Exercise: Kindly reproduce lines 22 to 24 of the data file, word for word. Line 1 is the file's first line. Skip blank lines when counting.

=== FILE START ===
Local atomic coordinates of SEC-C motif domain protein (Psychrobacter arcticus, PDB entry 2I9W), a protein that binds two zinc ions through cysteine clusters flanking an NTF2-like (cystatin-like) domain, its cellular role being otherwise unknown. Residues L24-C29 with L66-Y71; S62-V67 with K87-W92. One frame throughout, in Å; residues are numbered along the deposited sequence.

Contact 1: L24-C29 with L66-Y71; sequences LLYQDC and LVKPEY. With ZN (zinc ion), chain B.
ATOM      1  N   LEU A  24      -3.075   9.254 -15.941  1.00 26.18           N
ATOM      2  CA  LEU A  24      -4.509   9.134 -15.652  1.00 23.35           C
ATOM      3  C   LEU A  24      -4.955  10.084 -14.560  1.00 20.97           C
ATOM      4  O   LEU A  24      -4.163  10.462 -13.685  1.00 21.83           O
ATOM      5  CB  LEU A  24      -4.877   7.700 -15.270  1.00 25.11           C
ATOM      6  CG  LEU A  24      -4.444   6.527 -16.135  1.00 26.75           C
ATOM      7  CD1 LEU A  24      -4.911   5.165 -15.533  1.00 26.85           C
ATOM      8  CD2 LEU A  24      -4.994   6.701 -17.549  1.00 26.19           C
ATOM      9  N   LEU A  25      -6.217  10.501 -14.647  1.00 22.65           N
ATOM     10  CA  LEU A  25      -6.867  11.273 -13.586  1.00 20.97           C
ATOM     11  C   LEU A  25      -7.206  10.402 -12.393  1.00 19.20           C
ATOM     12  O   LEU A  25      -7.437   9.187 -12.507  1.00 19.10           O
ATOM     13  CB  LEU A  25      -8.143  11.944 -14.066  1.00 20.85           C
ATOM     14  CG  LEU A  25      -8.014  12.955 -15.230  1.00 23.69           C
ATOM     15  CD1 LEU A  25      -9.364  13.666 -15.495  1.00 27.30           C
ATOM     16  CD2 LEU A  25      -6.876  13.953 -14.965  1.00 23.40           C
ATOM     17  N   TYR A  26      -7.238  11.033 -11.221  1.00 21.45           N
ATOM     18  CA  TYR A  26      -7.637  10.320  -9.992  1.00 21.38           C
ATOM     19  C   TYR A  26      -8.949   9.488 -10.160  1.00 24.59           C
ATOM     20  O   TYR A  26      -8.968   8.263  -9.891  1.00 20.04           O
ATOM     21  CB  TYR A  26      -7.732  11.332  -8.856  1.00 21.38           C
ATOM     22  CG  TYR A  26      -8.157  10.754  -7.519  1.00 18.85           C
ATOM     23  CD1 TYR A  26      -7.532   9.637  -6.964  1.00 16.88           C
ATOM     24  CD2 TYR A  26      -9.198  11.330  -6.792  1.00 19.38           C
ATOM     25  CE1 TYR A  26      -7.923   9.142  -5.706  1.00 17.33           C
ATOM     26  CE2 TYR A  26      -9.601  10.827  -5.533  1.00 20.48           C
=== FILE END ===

ATOM     20  O   TYR A  26      -8.968   8.263  -9.891  1.00 20.04           O
ATOM     21  CB  TYR A  26      -7.732  11.332  -8.856  1.00 21.38           C
ATOM     22  CG  TYR A  26      -8.157  10.754  -7.519  1.00 18.85           C